My column today notes that the 12 board members who run Pace suburban bus service rarely ride it.
This got me thinking about the ridership habits of the state lawmakers who hold the fate of Chicago's mass transit system in their hands.
So I asked representatives for Governor Blagojevich and the state's legislative leaders to ask their bosses how often they take the CTA, Metra or Pace. Here's what they said:
"The Governor grew up riding the CTA -- he used buses and the el to get to school all the way through his university years, and then also used it to get to work when he was a practicing attorney," Blagojevich spokeswoman Abby Ottenhoff said. Blagojevich's mother was also a ticket agent for the CTA. Now, though, the governor isn't a frequent transit rider.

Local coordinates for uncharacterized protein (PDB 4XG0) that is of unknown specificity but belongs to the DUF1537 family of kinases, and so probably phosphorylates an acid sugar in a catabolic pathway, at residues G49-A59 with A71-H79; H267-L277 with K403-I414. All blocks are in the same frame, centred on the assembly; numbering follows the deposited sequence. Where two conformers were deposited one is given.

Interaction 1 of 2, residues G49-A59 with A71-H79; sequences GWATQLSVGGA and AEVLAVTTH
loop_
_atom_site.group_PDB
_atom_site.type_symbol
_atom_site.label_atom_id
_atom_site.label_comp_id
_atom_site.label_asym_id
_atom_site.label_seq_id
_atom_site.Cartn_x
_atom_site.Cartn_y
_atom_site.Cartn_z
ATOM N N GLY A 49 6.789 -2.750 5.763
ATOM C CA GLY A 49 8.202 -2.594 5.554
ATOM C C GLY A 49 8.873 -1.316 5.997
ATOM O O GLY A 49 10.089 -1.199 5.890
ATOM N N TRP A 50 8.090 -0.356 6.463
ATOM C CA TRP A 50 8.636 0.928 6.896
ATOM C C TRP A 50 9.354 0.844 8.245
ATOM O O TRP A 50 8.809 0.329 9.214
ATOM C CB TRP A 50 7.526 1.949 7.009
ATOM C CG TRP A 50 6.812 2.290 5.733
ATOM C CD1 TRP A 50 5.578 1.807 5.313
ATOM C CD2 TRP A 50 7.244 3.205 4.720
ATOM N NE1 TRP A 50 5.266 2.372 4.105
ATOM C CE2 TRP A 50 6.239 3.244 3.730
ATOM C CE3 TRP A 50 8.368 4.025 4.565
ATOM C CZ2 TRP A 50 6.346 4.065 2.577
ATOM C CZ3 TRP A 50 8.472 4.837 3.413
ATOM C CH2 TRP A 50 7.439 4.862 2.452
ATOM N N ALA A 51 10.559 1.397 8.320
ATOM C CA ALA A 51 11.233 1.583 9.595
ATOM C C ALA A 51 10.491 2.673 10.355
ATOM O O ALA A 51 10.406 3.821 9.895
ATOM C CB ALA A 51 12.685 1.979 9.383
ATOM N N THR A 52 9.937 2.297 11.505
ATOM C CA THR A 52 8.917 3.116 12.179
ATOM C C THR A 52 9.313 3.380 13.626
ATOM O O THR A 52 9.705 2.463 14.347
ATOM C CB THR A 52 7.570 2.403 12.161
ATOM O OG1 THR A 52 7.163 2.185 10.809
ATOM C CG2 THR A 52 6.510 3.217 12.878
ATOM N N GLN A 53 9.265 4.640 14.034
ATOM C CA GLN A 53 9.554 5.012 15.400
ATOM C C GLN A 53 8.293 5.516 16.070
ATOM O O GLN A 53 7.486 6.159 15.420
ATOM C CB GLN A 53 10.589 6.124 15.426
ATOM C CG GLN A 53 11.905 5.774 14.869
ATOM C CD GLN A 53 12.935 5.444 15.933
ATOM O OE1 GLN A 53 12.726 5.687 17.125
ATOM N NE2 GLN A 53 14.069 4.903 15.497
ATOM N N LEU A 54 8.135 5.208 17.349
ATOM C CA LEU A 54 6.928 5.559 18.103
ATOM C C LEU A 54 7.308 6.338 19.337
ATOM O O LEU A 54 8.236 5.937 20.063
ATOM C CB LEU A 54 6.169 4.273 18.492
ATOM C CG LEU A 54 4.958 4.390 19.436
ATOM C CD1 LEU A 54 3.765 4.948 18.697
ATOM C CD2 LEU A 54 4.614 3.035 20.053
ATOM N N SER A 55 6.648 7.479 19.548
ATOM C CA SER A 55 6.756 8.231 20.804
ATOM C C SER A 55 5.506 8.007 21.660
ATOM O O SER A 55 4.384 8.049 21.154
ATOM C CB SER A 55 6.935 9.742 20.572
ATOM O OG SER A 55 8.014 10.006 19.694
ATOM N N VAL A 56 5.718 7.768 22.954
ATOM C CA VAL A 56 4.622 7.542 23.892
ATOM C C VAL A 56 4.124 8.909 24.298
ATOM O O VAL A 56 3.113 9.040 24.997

Ditto for Senate Majority leader Emil Jones. He doesn't take transit, but "he supports it," his rep said.
Steve Brown, spokesman for House Speaker Michael Madigan, gave me the brushoff, saying the speaker was too busy with the ongoing legislative session to answer the question. So I can't tell you how often Madigan takes the L or Metra.
Reps for the House and Senate minority leaders were more helpful.
With the exception of trips to Wrigley Field on the Red Line, House Minority leader Tom Cross isn't a regular transit rider, spokesman David Dring said, noting that Cross' hometown of Oswego offers very few options where public transportation is concerned.
The same can be said for Senate Minority leader Frank Watson, who lives in Greenville. But Watson rep Patty Schuh says her boss uses the CTA when he's in Chicago, and takes Metra to visit legislative districts in the suburbs.
In short, CTA riders who say legislators in Springfield are out of touch with the woeful state of Chicago-area mass transit may be on to something, considering how infrequently the state's top leaders ride buses and trains.
But Schuh also makes a valid point:
"You don't have to be an everyday user to understand the importance of it."
Still, understanding the importance of transit is one thing. Coming to a consensus on how to fund it is something else entirely.